Germany Repatriates Gold From France and U.S.
Germany plans to repatriate tens of thousands of gold bars worth approximately 36 billion U.S. dollars. The gold is currently stored in the United States and France.
Last year, Germany’s Federal Auditors’ Office criticized its central bank for failing to properly oversee its gold.
In response, Germany’s central bank said on Wednesday that it will retrieve all 374 tons of the bullion it currently keeps in Paris. It said that the gold will be back inside its vaults in Frankfurt by 2020.
The Bundesbank said it will also repatriate another 300 tons of gold currently being stored at the New York Federal Reserve Bank.
The eight-year process will bring about 19 percent of Germany’s gold reserves back to the Fatherland. Germany holds 3,400 tons of gold reserves—the most of any country, after the United States.
When the process is complete, Frankfurt will hold half of Germany’s gold. New York will retain 37 percent, and London will store 13 percent.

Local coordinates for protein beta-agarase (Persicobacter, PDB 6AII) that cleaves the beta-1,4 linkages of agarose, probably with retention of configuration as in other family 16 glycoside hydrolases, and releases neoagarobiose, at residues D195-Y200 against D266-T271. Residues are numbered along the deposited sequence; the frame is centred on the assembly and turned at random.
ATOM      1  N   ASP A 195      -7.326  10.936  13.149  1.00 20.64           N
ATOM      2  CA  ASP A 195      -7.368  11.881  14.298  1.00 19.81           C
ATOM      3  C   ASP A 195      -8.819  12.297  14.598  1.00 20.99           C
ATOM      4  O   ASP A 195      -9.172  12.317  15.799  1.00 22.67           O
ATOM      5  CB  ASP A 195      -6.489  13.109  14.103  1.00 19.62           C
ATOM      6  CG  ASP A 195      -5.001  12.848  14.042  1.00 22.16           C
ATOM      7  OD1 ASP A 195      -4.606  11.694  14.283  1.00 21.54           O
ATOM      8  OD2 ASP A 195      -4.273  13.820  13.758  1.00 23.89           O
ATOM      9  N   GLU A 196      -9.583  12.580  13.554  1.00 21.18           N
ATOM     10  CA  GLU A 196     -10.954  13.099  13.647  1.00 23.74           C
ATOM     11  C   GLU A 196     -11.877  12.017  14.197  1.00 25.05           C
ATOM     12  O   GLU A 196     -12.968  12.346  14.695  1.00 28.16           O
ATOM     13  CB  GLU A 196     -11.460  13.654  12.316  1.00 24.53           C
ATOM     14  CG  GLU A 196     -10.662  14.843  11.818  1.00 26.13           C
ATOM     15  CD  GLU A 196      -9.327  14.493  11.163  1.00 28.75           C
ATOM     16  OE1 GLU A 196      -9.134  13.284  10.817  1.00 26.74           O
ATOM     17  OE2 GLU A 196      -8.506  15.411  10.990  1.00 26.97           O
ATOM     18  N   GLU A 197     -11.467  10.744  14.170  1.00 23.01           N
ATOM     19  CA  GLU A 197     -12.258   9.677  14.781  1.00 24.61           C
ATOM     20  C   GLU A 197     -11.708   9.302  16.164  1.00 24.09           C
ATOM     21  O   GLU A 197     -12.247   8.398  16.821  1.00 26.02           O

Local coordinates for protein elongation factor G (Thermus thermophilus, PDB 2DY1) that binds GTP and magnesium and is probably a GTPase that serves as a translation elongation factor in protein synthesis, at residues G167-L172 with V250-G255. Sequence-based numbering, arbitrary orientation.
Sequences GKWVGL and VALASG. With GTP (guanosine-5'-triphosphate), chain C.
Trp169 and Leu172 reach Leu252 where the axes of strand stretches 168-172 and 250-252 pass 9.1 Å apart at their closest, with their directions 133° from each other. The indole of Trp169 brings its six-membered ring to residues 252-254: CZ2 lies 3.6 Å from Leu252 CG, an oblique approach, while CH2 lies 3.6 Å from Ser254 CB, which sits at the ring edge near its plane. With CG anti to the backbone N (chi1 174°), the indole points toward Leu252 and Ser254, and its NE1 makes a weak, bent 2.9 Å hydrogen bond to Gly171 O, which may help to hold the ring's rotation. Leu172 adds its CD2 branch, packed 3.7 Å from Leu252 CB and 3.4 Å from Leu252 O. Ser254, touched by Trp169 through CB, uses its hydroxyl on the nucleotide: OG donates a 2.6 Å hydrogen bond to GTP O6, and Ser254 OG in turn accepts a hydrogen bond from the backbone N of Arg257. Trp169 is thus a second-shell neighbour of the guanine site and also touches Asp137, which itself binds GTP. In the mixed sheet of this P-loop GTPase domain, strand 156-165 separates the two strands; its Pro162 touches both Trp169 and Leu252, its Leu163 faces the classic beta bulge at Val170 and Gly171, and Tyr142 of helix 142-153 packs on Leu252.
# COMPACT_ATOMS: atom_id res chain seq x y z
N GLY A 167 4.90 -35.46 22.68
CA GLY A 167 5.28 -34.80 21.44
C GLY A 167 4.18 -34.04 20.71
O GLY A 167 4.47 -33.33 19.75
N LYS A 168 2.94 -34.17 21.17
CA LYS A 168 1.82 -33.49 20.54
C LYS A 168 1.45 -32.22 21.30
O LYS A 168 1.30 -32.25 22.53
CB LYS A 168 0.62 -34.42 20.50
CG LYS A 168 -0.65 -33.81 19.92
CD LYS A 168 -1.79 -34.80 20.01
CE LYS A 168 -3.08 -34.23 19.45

Berlin is probably only beginning to repossess its gold reserves. The Bundesbank’s announcement indicates that German leaders believe the global economic crisis may soon intensify.
On January 15, the Telegraph’s Ambrose Evans-Pritchard said that the move represents “an extraordinary breakdown in trust between leading central banks.” Evans-Pritchard compared Germany’s actions to what happened in the 1960s, when the postwar currency system fell apart and France withdrew its gold from the United States.
Precious metals analyst Jim Sinclair said that the Bundesbank announcement may herald the end of the global fiat dollar system. Sinclair said that France’s actions in the ’60s caused American financial leaders to panic. “History will look back on this salvo as being the beginning of the end of the U.S. dollar as the reserve currency of choice,” he said.
For more information on why Germany wants its gold back now, read Gerald Flurry’s article, “Did the Holy Roman Empire Plan the Greek Crisis?”